The later, and often larger, counterweight trebuchet, also known as the counterpoise trebuchet, uses a counterweight to swing the arm. It appeared in both Christian and Muslim lands around the Mediterranean in the 12th century AD..
Hoplites fought BC, trebuchets only showed up in Greece hundreds of years latter, AD. Additionally, the small Hoplite trebuchet kit that Google distributes for their competition is a counterpoise or counterweight trebuchet, which wasn't invented until over 1400 hundred years after the Hoplites ruled.

This is the very definition of another Greek word, "anachronism" --
An anachronism (from the Greek, "against" and khronos, "time") is a chronological inconsistency in some arrangement, especially a juxtaposition of persons, events, objects, or customs from different periods. The most common type of anachronism is an object misplaced in time..
Centuriao Romano (Roman Centurion)
Date checking Centurions, finds another possible anachronism. The rank and title of Centurion was probably gone or changed by the time the simple traction trebuchet, or mangonel, reached the Byzantines in the late 6th century AD.  The Byzantium Empire adopted Greek to replace Latin. So a Latin word like Centuriao (or Centurion) would have been replaced by the Greek word Kentarchia.

Wikipedia says: "A centurion was a professional officer of the Roman army after the Marian reforms of 107 BC." It does not say exactly when the last one stood on a battlefield, possibly during the last days of the Imperial Roman Army, which would have been 476 AD. That is when Rome fell to Odoacer and his barbarians. Trebuchets were not in Europe when Rome fell.

The "Byzantine Army" page on Wikipedia has a great deal of information and lists a command structure, but it does not include or mention the term "Centurion." So it does not look like the Byzantine Army, which came after the Romans, had the rank known as "Centurion" from our somewhat limited research.

This would be an interesting question for a historian to answer definitively: would a Centurion have ever operated a trebuchet? We think not. A Centurion, was a Roman infantry officer, and even if trebuchets were in Europe before 476 AD (100 years early), a then unique weapon like a traction trebuchet would have been operated by some type of specialist, like a siege engineer. Not by some "grunt" infantry officer.

Lastly, and perhaps ironically, some barbarians probably did know about and use trebuchets. As Wikipedia points out, trebuchets were carried westward from China by the Avars. The Pannonian Avars were an alliance of several groups of Eurasian nomads of unknown origins. They are probably best known for their invasions and destruction in the Avar–Byzantine wars from 568 to 626 AD. Yes, it looks like you could call them barbarians.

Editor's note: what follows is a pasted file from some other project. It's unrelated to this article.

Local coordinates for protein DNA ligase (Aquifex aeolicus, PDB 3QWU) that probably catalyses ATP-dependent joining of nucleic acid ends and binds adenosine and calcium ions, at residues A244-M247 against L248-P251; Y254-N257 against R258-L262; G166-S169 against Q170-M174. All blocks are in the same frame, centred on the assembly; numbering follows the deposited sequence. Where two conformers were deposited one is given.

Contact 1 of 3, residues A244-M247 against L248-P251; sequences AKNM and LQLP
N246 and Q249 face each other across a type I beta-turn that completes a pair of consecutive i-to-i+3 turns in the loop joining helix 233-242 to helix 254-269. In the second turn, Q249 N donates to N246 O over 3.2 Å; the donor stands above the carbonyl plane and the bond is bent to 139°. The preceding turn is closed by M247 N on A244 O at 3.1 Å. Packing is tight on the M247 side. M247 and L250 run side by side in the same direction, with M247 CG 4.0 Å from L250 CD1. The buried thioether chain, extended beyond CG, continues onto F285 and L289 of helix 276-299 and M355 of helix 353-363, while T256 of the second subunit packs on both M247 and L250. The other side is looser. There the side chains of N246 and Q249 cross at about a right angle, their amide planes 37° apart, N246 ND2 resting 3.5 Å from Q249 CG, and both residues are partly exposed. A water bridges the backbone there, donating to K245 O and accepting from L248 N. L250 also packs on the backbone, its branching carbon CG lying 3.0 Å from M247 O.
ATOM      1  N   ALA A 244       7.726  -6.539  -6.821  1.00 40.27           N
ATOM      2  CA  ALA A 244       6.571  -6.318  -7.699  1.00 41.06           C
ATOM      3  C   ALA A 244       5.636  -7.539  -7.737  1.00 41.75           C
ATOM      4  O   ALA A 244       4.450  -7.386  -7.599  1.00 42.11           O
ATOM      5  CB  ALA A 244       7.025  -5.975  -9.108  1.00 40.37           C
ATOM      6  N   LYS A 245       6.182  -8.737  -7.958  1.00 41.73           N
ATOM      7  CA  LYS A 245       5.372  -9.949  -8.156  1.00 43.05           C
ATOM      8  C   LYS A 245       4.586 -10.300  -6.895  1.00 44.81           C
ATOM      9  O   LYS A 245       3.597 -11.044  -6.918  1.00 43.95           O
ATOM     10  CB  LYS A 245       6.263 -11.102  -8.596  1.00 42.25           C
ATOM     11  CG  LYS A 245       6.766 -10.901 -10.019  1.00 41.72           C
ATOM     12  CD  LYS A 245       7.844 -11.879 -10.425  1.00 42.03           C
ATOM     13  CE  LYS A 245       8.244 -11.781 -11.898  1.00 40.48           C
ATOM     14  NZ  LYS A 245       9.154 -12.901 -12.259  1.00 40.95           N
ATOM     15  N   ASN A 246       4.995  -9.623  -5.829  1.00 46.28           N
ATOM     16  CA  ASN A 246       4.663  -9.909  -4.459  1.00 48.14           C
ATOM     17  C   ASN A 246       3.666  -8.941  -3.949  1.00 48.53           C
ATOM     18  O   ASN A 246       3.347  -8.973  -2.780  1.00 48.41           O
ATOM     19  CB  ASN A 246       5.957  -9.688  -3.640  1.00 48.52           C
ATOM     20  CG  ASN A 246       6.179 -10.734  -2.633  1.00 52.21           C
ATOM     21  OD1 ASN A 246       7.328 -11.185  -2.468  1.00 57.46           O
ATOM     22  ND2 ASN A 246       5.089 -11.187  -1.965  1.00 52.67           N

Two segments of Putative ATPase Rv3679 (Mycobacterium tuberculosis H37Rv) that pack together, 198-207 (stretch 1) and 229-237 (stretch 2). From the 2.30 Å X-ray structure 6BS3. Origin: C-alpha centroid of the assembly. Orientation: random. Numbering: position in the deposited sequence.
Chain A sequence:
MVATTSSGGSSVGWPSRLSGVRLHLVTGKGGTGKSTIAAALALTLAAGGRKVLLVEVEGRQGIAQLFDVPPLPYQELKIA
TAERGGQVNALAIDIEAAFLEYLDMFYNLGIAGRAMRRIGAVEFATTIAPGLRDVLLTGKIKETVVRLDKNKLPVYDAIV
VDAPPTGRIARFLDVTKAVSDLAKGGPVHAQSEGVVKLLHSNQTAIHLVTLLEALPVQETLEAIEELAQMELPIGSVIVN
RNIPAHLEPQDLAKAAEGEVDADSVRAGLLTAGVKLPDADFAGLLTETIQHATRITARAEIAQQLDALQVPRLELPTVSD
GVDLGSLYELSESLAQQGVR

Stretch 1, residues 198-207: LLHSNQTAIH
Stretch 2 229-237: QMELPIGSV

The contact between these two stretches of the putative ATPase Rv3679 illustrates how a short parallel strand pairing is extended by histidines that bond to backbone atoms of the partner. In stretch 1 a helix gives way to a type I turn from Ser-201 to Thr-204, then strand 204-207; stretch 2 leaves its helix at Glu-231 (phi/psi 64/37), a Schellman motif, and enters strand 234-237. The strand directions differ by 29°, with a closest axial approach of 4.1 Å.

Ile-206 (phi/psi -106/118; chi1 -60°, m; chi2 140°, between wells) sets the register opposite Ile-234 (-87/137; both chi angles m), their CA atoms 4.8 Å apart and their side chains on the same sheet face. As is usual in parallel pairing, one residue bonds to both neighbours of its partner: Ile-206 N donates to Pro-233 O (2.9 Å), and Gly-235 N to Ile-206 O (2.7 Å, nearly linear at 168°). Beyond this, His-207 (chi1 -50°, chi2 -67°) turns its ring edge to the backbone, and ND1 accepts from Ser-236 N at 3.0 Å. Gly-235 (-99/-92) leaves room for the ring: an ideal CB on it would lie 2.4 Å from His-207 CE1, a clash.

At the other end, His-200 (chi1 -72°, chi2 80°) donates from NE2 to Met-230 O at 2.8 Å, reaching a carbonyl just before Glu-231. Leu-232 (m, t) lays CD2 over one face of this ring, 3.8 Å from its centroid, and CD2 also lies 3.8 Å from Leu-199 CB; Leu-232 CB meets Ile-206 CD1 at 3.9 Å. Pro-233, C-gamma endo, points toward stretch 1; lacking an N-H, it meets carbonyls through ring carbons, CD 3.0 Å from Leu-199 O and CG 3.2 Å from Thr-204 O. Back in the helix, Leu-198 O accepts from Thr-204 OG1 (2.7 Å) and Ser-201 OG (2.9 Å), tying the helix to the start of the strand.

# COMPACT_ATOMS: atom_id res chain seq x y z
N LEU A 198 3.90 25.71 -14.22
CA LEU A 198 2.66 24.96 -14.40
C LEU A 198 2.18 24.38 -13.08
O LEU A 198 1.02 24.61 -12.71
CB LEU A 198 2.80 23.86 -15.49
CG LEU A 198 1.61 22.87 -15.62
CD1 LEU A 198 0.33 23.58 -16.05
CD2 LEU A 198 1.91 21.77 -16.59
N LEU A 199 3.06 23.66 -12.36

Google has misplaced trebuchets in the historical timeline. So, bottom line kids, Greek Hoplites and Roman Centurions did not really use trebuchets. But the barbarians did. And those who forget history are doomed to be engineers.

Saturday, February 8, 2020

Storm the Citadel 2020

Hoplite Division Competitors at Storm the Citadel
Hoplite Division competitors at "Storm the Citadel"
Today, February 8th, 2020, Google sponsored a STEM (science, technology, engineering, & math) event at The Citadel, Military College of South Carolina, called "Storm the Citadel 2020."

Reportedly, over 700 schools from across South Carolina and Florida are participating in this 10th annual Storm the Citadel event.

It involved three different trebuchet building divisions:

1) Hoplite Division (Grades K-5)
This division challenged teams to build a functional trebuchet from a provided kit. This trebuchet must have been able to safely and accurately launch a small rubber ball to accurately hit a target set 2-10 feet away.

2) Centurion Division (Grades 6-12, College/Org/Military)
The Centurion division challenged teams to design and build a trebuchet within design specifications. This trebuchet must have been able to safely and accurately launch a standard lacrosse ball in a manner that would accurately hit a target set anywhere between 50-200 feet away. This year the target was placed 120 feet away.

3) Barbarian Division (Invitation Only)
Barbarian teams are comprised of skilled individuals who design and build a trebuchet that can safely and accurately launch a 10-pound ballistic in a manner that will accurately hit a target set anywhere between 300-400 feet away. The competition is designed to inspire and invigorate the true nature of the Barbarian-Engineering....

They also have bridge building, robotics, and rocket competitions.

Here is the website:
Google.com/site/StormTheCitadelCompetitions

Bravo and good luck to everyone participating in "Storm the Citadel 2020"

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Update:

Here is the Google Instruction Page on how to build the Hoplite Trebuchet from their kit: